"My attitude is the same," he said. "It's improve on whatever I need to improve on. After last year, I needed to improve on pass and run concepts. Sometimes when you're strong safety, you are kind of playing more in the box and within the run defense, but you don't want to get hit with a pass over your head. That's the biggest things for strong safeties and that's what I'm trying to work on, just trying to get better and things like that. So when I am needed, I can be there as quick as possible."

One honor Collins did not receive in 2016 was the AP Defensive Player of the Year Award, which went to Oakland Raiders linebacker Khalil Mack. Collins finished third, behind Mack and Denver's Von Miller, but insists he wasn't disappointed by the results.

"I had a good group of guys in front of me," he said. "I was just more honored to be in the running with them. With Von, with Khalil Mack, with a couple more guys - Vic Beasley, all those guys I am honored to be in the running with. J.J. Watt. It's just an honor, because those are big-name guys, and those guys have been in the league for four-five years. It was my second year in the league and I'm up there being in the conversation with them being one of the best players on the defensive side. So it was big."

Collins wants nothing more than to add a Super Bowl victory to his Crimson Tide championship. But while he pursues that title, he wouldn't mind being the Defensive POY.

"When I found out the award was available, it became a goal of mine," Collins said. "I'll definitely keep working toward that goal. Offenses kind of stay away from me. Matthew (Stafford) took a shot at me, didn't get it. I always got to stay on my P's and Q's and stay focused, and just don't think that because I was noticed as one of the best, none of the best quarterbacks are going to still try me. So, when they do I got to make it count."

Quarterbacks can more easily minimize a cornerback's impact by not throwing to his side. A safety is harder to avoid. And Collins is particularly difficult to circumvent, because, he said, he can lineup wherever he chooses.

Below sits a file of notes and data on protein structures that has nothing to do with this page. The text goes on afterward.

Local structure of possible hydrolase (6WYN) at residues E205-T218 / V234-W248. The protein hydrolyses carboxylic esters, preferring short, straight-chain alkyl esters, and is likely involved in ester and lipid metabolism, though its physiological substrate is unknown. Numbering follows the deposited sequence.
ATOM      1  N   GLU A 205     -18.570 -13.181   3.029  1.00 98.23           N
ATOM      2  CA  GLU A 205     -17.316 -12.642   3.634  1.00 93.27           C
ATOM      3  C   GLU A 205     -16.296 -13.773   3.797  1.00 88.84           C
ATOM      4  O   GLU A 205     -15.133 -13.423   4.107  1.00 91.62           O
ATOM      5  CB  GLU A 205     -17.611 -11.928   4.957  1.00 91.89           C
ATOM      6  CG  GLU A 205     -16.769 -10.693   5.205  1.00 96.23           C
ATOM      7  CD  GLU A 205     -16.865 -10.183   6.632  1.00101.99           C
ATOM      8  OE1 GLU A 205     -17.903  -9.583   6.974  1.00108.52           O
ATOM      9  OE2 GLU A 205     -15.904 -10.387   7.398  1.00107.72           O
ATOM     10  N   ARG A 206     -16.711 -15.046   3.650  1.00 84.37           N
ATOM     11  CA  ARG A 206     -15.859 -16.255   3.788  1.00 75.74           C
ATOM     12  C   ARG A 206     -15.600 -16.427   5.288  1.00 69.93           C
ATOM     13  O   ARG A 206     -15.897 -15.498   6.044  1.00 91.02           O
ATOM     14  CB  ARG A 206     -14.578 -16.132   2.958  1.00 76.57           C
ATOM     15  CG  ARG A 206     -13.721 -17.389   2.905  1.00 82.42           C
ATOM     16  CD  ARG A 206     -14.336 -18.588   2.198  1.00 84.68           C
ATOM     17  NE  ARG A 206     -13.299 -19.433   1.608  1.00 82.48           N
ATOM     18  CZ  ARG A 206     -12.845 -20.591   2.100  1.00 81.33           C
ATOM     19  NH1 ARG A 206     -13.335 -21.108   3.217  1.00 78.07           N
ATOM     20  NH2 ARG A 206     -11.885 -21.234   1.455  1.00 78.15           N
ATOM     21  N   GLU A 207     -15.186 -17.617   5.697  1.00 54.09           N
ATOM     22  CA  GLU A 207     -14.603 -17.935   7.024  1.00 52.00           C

"It's harder to avoid a safety, because sometimes I can line up strong (side), sometimes I can line up weak," Collins said. "It's kind of my discretion on how I feel concept-wise, and how I see what I think they are going to do, and play within the defense. If I feel like something is going to happen to the strong side, I can sometimes lineup to the strong side. If I feel like something is going to happen to the weak side, I can line up to the weak side. It's harder to throw away from a safety. But I know the quarterback is always looking to see where the safety is at."

Collins prides himself on his versatility. He can come up and tackle a running back for a loss, sack a quarterback, cover a tight end, and drop deep and intercept a long pass. And while Collins is not ready to tout himself as the NFL's most versatile defender, he knows he belongs in the conversation.

"I can do a lot of things, but I wouldn't say I am the most versatile," he said. "There are a lot of DB's out there that have a lot of versatility, too. You got (Arizona's) Tyrann Mathieu, you have me, you have (San Francisco's) Eric (Reid, his former high school teammate), you have (Seattle's) Earl (Thomas) and Kam (Chancellor). I mean all of us play different positions, we all can do different things. I am definitely up there in the top three categories with those guys, and doing different things and understanding what I need to do, where I am at and what position I am at, and route concept-wise and what is going on in front of me, plus the run. Knowing all of those things and having all of those things going on in your head within 10 seconds is big, and still playing fast and making plays is big. So yeah, I definitely feel like I am one of the top guys."